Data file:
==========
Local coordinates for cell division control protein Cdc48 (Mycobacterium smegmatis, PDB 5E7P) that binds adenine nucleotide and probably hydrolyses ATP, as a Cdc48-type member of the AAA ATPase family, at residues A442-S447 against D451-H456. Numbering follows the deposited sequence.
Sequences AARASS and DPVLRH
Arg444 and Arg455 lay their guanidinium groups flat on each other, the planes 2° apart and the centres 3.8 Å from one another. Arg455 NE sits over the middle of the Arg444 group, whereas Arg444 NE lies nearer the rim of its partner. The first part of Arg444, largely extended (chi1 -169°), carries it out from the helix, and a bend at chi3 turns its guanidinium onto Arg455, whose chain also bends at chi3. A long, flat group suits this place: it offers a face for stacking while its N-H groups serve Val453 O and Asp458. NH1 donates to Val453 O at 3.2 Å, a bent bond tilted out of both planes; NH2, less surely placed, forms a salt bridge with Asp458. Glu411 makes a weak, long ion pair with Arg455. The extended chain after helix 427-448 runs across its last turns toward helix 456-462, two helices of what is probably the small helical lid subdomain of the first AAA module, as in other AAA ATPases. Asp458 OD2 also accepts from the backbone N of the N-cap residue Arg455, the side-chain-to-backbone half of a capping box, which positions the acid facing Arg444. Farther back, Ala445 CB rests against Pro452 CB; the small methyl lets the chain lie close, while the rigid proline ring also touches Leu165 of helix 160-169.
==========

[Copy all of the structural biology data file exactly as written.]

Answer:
Local coordinates for cell division control protein Cdc48 (Mycobacterium smegmatis, PDB 5E7P) that binds adenine nucleotide and probably hydrolyses ATP, as a Cdc48-type member of the AAA ATPase family, at residues A442-S447 against D451-H456. Numbering follows the deposited sequence.
Sequences AARASS and DPVLRH
Arg444 and Arg455 lay their guanidinium groups flat on each other, the planes 2° apart and the centres 3.8 Å from one another. Arg455 NE sits over the middle of the Arg444 group, whereas Arg444 NE lies nearer the rim of its partner. The first part of Arg444, largely extended (chi1 -169°), carries it out from the helix, and a bend at chi3 turns its guanidinium onto Arg455, whose chain also bends at chi3. A long, flat group suits this place: it offers a face for stacking while its N-H groups serve Val453 O and Asp458. NH1 donates to Val453 O at 3.2 Å, a bent bond tilted out of both planes; NH2, less surely placed, forms a salt bridge with Asp458. Glu411 makes a weak, long ion pair with Arg455. The extended chain after helix 427-448 runs across its last turns toward helix 456-462, two helices of what is probably the small helical lid subdomain of the first AAA module, as in other AAA ATPases. Asp458 OD2 also accepts from the backbone N of the N-cap residue Arg455, the side-chain-to-backbone half of a capping box, which positions the acid facing Arg444. Farther back, Ala445 CB rests against Pro452 CB; the small methyl lets the chain lie close, while the rigid proline ring also touches Leu165 of helix 160-169.